2007 Iranian petrol rationing riots

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Iranian petrol rationing riots started on 27 June 2007 when the Iranian government introduced petrol rationing. Iranians set fire to at least 12 petrol stations in Tehran, chanting that President Mahmoud Ahmadinejad must be killed.[1]

Private motorists were rationed to 100 litres of petrol a month. Petrol currently sells at the heavily subsidised price of 1,000 rials a litre (approx. 0.08 or US$0.11).

The Iranian government's justification for the rationing was to reduce Iran's vulnerability to potential sanctions by the United Nations Security Council which would be in response to Iran's nuclear programme. Iran had been planning to ration petrol for a year prior, but had postponed the policy out of fear of unrest. The Iranian Parliament voted on May 7 to increase the price of petrol to $0.64, but Ahmadinejad decided to ration it instead. Iranian newspapers have been criticizing the decision, despite a warning prior to the start of the rationing to not report the riots. Iranian newspaper Etemad Melli criticized the decision, saying that it had overwhelmed public transportation, stranding people on the streets, and wondered if the Iranian government enjoys or benefits from causing such difficulties.[2]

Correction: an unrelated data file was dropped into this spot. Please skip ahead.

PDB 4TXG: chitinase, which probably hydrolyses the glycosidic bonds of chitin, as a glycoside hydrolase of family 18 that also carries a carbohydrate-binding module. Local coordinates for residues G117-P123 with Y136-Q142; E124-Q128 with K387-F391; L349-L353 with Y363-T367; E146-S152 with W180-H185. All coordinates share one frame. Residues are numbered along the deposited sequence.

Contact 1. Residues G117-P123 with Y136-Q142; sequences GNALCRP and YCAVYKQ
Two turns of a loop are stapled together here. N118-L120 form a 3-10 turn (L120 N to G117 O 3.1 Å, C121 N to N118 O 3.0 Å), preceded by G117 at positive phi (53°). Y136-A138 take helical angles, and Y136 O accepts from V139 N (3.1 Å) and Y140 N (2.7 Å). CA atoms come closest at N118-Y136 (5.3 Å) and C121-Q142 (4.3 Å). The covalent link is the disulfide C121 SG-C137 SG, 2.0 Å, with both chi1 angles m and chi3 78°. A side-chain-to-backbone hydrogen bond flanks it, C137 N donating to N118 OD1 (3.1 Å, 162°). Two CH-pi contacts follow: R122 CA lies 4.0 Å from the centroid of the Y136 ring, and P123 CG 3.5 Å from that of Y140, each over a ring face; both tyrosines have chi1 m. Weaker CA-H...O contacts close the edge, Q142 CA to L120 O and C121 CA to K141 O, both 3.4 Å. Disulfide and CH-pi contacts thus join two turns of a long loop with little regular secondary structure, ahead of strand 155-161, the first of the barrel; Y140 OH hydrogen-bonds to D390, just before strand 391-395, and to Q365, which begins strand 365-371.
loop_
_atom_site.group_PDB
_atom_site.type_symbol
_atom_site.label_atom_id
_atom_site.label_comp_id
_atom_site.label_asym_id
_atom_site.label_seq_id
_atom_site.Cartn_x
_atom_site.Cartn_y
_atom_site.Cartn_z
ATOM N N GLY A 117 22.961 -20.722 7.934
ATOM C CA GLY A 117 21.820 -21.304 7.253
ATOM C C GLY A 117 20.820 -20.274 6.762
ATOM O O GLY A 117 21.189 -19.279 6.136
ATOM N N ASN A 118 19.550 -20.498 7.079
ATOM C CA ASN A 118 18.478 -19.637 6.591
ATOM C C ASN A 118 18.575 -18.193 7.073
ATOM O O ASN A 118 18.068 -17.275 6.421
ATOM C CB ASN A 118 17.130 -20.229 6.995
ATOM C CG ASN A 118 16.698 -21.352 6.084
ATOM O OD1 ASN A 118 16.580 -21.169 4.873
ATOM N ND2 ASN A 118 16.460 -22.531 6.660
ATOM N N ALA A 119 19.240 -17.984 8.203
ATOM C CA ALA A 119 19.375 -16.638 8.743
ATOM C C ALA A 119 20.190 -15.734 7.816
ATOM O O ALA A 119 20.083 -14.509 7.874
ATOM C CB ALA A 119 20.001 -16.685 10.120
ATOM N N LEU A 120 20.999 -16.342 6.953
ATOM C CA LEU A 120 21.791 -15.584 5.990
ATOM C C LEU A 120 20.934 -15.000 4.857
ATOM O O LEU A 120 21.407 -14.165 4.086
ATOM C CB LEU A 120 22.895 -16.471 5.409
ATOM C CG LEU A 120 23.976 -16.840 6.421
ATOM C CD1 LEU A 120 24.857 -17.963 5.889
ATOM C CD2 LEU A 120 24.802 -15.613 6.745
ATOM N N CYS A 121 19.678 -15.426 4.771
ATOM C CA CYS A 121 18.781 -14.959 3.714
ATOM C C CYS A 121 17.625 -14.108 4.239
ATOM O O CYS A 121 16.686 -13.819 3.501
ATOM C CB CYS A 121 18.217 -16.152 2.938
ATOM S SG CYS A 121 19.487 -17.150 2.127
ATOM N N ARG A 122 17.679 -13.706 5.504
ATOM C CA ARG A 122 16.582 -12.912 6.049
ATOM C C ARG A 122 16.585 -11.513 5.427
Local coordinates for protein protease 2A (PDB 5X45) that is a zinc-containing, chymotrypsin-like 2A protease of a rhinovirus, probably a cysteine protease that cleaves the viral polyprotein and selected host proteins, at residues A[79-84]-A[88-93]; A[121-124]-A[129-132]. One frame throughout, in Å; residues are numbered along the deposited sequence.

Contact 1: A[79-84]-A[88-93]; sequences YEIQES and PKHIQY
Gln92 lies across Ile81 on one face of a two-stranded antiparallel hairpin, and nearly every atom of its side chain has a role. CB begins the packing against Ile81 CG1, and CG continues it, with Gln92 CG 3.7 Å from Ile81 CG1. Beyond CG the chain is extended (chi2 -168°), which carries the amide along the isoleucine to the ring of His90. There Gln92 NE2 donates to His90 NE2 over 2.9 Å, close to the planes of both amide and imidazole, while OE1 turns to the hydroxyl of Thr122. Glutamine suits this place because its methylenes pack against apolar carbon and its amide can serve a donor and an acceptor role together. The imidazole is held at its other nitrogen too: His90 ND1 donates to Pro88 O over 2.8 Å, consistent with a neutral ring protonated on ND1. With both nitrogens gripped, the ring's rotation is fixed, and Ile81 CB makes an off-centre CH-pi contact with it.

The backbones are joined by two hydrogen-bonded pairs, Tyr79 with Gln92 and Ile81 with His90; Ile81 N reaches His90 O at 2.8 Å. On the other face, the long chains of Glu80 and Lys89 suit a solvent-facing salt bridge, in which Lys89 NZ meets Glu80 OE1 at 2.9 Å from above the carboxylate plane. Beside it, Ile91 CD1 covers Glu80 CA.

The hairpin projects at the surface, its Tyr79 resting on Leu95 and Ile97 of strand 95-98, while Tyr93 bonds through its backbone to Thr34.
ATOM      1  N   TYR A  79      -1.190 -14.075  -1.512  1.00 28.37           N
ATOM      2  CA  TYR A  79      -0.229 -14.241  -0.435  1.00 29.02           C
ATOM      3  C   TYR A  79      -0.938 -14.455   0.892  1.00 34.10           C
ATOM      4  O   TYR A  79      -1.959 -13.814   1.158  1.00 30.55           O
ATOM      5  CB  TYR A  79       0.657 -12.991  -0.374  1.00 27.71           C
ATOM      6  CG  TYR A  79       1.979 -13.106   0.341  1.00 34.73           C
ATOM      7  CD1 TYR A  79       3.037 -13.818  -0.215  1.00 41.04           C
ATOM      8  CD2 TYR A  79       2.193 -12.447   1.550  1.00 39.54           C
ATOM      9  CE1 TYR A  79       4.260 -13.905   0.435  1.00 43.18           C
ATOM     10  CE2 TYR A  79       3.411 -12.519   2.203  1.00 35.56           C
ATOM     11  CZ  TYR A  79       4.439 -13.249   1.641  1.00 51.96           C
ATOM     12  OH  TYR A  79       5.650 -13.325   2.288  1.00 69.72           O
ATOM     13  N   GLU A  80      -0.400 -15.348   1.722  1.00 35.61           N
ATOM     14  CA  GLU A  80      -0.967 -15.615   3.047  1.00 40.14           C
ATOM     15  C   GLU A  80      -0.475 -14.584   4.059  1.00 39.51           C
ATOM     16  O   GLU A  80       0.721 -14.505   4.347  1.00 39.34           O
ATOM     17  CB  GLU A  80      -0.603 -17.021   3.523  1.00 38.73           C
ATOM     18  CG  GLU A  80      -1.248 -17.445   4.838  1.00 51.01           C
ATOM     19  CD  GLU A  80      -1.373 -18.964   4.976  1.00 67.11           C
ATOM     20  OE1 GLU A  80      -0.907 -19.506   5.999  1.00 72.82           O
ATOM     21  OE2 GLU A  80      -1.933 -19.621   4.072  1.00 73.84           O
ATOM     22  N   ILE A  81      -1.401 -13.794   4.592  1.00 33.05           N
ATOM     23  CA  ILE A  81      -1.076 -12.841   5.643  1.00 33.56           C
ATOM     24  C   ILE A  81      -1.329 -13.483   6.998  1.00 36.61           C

Another Iranian newspaper, Seday-e-Edelat, reported that five gallons of petrol sold for US$15 in the southeast regions on Iran on the black market.[2]

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References[edit]

  1. ^ "Iran fuel rations spark violence". BBC News. 2007-06-27. Retrieved 2010-01-01. 
  2. ^ a b "Unrest grows amid gas rationing in Iran". International Herald Tribune. 

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